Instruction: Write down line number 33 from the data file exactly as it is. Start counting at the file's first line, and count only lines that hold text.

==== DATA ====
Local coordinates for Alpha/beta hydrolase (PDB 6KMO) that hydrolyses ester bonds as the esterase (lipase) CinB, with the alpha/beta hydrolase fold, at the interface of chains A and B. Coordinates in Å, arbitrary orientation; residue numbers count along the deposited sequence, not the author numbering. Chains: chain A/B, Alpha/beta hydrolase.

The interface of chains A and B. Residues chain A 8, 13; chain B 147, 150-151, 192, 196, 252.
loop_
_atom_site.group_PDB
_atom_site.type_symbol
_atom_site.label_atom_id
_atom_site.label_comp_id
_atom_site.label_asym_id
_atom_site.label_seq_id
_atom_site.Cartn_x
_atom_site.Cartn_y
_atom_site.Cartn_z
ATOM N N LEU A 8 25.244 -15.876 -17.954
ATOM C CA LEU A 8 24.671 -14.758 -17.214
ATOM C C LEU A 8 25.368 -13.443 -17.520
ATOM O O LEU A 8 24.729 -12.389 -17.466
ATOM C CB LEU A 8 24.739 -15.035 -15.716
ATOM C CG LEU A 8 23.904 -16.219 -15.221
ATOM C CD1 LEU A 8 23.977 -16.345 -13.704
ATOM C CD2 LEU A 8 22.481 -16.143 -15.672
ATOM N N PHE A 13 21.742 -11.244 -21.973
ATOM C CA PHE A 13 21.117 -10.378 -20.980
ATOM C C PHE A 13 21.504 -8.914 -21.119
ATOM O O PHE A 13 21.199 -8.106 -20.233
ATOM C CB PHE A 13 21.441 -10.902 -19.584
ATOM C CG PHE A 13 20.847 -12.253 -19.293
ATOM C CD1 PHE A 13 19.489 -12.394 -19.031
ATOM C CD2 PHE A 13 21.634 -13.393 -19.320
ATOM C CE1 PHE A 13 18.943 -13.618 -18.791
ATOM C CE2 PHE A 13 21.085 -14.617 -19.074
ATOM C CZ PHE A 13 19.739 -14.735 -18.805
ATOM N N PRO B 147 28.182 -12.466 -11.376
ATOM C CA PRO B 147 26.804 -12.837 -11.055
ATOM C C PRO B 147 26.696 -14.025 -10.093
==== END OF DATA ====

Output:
ATOM C CA PRO B 147 26.804 -12.837 -11.055